BOOM: So Long Sands

In light of the pending implosion of The HarmonVegas Inc. decided to list the Top 10 Vegas Strip Hotel implosions. I love implosions and figured this was a good excuse to visit the youtube archives.

For the next couple of weeks I’ll grab video of these 10 Las Vegas Strip Hotel implosions. We go to #3 on the list – The Sands.

Opened: Dec. 15, 1952

Closed: June 30, 1996

Imploded: Nov. 26, 1996

The seventh resort on the Strip opened Dec. 15, 1952. It was designed by architect Wayne McAllister.

The Sands opened with only a few hundred rooms. Through the years, it passed through the hands of several Las Vegas land tycoons, including Howard Hughes, who purchased it in the mid 1960s. Hughes added an iconic 500-room circular tower designed by architect Martin Stern Jr.

Other owners included Howard Hughes, who purchased it in 1988, and, in 1989, the Interface Group, which included Sheldon Adelson.

The original “Oceans 11” movie was filmed at the Sands in 1960. The film — including Frank Sinatra, Dean Martin, Sammy Davis Jr., Joey Bishop and Peter Lawford — inspired a meeting, known as the Summit at the Sands, and united the stars, known worldwide as the Rat Pack.

Along with “Oceans 11,” the Sands was featured in “Con Air” and “The Cooler.” In 1996, Adelson closed the famous resort and imploded it to make way for the Venetian.

 

Destroyed In Seconds
Destroyed In Seconds

Boom: Hacienda Implosion

In light of the pending implosion of The HarmonVegas Inc. decided to list the Top 10 Vegas Strip Hotel implosions. I love implosions and figured this was a good excuse to visit the youtube archives.

For the next couple of weeks I’ll grab video of these 10 Las Vegas Strip Hotel implosions. We go to #4 on the list – The Hacienda.

Opened: June 1956

Closed: 1996

Imploded: Dec. 31, 1996

Built on 48 acres, the Hacienda had 10 buildings and started with 240 rooms. It was remodeled in 1975 and expanded in the early 1990s to 1,140 rooms to compete with booming megaresorts nearby. During its first couple of years the casino remained closed for lack of a gaming license.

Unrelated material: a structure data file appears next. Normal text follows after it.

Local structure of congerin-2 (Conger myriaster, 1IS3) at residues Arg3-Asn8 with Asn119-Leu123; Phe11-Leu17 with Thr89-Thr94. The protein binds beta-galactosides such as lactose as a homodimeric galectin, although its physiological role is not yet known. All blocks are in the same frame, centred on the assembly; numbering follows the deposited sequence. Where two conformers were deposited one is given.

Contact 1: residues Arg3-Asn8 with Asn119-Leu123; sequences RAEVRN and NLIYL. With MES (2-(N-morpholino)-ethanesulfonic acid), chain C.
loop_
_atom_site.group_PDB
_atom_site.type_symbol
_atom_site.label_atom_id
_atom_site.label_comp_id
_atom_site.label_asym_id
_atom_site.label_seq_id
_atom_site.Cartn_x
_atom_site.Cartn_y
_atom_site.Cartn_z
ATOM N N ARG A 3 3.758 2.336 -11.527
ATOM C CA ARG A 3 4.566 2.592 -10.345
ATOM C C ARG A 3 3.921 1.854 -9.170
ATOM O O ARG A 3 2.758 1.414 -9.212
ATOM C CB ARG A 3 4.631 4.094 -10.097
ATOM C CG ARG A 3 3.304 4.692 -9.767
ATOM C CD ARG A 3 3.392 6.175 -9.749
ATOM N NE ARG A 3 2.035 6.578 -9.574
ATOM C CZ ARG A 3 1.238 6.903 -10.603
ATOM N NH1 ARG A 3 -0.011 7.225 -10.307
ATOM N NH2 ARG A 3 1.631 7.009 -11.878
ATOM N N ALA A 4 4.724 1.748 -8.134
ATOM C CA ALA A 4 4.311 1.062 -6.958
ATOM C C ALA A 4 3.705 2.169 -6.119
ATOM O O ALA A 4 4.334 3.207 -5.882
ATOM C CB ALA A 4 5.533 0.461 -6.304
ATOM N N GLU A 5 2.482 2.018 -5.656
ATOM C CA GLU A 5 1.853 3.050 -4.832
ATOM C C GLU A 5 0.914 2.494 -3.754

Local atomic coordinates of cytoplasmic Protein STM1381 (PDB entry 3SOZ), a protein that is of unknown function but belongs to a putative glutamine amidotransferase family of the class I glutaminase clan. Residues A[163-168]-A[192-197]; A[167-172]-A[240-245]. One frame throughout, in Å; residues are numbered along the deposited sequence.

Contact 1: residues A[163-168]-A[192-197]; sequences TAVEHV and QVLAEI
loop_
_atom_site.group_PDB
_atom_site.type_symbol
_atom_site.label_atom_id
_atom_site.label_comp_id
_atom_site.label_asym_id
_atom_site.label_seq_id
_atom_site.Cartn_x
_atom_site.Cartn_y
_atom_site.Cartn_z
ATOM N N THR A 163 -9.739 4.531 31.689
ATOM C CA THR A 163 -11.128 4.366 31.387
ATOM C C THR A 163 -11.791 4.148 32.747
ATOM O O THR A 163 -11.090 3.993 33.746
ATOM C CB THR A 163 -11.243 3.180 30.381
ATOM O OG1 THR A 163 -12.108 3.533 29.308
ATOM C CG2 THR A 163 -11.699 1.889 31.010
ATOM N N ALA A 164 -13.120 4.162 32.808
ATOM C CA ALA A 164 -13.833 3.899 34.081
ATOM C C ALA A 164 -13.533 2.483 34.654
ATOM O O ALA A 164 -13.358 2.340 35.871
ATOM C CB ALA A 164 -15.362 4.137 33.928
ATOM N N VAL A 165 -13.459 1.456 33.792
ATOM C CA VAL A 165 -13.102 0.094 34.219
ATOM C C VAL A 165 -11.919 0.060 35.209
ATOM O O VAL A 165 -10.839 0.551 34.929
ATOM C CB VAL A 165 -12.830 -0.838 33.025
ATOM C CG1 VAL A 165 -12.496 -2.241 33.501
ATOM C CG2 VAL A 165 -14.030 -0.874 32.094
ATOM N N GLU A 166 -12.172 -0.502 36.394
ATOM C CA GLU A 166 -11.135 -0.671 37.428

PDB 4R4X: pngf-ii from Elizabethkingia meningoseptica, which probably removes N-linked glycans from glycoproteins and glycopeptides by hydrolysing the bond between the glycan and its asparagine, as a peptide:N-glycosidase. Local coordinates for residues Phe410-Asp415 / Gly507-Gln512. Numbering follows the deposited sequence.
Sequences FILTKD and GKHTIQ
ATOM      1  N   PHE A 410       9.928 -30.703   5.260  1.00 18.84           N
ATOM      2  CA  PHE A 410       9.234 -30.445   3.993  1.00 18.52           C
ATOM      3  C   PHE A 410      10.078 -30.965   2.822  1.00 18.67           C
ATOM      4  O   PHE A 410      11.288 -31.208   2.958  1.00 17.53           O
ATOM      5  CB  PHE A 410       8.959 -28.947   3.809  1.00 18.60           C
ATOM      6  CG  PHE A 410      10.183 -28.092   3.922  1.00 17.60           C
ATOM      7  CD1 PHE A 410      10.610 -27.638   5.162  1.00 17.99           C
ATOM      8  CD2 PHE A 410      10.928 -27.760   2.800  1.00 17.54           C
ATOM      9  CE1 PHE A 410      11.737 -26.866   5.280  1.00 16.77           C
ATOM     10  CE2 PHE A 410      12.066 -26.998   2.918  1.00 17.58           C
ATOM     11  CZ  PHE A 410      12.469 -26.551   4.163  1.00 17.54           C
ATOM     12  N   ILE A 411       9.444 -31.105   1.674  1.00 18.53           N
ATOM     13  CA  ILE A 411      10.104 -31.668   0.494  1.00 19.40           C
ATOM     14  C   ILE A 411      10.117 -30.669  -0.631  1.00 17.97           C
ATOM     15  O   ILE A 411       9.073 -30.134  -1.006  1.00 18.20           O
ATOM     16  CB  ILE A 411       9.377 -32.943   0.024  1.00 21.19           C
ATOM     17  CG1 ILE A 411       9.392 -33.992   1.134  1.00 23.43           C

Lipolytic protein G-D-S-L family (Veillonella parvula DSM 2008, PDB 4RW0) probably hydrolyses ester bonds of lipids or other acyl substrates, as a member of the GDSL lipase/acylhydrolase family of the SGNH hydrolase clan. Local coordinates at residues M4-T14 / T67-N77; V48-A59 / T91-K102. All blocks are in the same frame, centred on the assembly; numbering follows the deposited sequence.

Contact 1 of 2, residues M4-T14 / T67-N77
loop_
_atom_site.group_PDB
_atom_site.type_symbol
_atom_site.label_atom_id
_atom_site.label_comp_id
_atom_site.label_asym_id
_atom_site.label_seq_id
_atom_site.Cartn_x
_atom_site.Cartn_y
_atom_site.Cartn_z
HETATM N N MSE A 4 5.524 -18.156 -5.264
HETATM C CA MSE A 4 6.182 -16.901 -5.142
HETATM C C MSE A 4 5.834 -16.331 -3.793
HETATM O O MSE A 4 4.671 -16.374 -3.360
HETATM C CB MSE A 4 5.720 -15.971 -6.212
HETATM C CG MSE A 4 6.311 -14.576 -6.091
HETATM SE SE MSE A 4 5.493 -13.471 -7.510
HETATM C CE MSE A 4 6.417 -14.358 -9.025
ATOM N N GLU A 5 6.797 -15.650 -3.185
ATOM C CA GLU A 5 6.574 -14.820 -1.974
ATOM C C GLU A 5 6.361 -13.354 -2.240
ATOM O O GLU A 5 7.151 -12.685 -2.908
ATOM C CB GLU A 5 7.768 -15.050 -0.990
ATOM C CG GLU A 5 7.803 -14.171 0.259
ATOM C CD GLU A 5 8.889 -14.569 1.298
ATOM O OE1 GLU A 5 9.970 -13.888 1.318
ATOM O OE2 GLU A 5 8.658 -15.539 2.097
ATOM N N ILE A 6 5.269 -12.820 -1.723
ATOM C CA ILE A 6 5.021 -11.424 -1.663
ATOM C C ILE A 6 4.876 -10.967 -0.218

Just two miles from McCarran International Airport, and for most of its years the first hotel on the highway from Southern California, it attracted an ample amount of tourists but remained somewhat solitary until the 1970s.

The Hacienda was known for family entertainment and featured miniature golf. Owner Warren “Doc” Bailey wanted to have something that kept children occupied while their parents gambled. In 1960, Bailey purchased eight small passenger airplanes for $2 million to provide customers with a package deal that would include airfare and hotel stay. In the 1970s and 1980s, tourist traffic grew for the Hacienda, due in large part to its location at the southern end of the Strip.

In its heyday, the Hacienda showroom launched Lance Burton‘s career and featured comedian Redd Foxx. Even with star attractions and a family-oriented environment, the Hacienda could not compete with the flashy resorts that grabbed tourist attention. The hotel was imploded on Dec. 31, 1996, to make way for Mandalay Bay.

The neon horse and rider from the old Hacienda sign now decorates the intersection of Fremont Street and Las Vegas Boulevard in downtown Las Vegas.

Destroyed In Seconds
Destroyed In Seconds

POOF: Aladdin Disappears

In light of the pending implosion of The Harmon, Vegas Inc. decided to list the Top 10 Vegas Strip Hotel implosions. I love implosions and figured this was a good excuse to visit the youtube archives.

For the next couple of weeks I’ll grab video of these 10 Las Vegas Strip Hotel implosions. We go to #5 on the list – The original Aladdin.

Opened: April 1, 1966

Closed: Nov. 25, 1997

Imploded: April 27, 1998

Reopened: Aug. 17, 2000

The resort’s first iteration, the Tally-Ho, gave way to the King’s Crown in 1964, but because the gaming license was denied, King’s Crown failed within six months.

Purchased and renovated for $3 million, new owner Milton Prell gave the property an Arabian theme and renamed it the Aladdin. When the Aladdin first opened in 1966, entering guests were showered with flower petals.

The Aladdin became world-famous for hosting the wedding of entertainer Elvis Presley to Priscilla Anne Beaulieu.

Parvin Dohrmann took over the Aladdin after Prell had a stroke, only to sell it in 1972 for $5 million. The owners, Sam Diamond, Peter Webbe, Sorkis Webbe and Richard Daly, began a $60 million renovation project including a 19-story tower.

Las Vegas entertainer Wayne Newton was a part owner of the Aladdin from 1980 to 1982 along with Ed Torres, who later bought Newton’s shares.

After several more ownership changes, the old Aladdin closed in 1996 and was imploded in 1998.

A $1.4 billion megaresort opened on the site in 2000, keeping the name Aladdin. Eventually the new Aladdin also experienced financial woes and was purchased by Planet Hollywood and Starwood Hotel & Resort Worldwide for $637 million in 2003.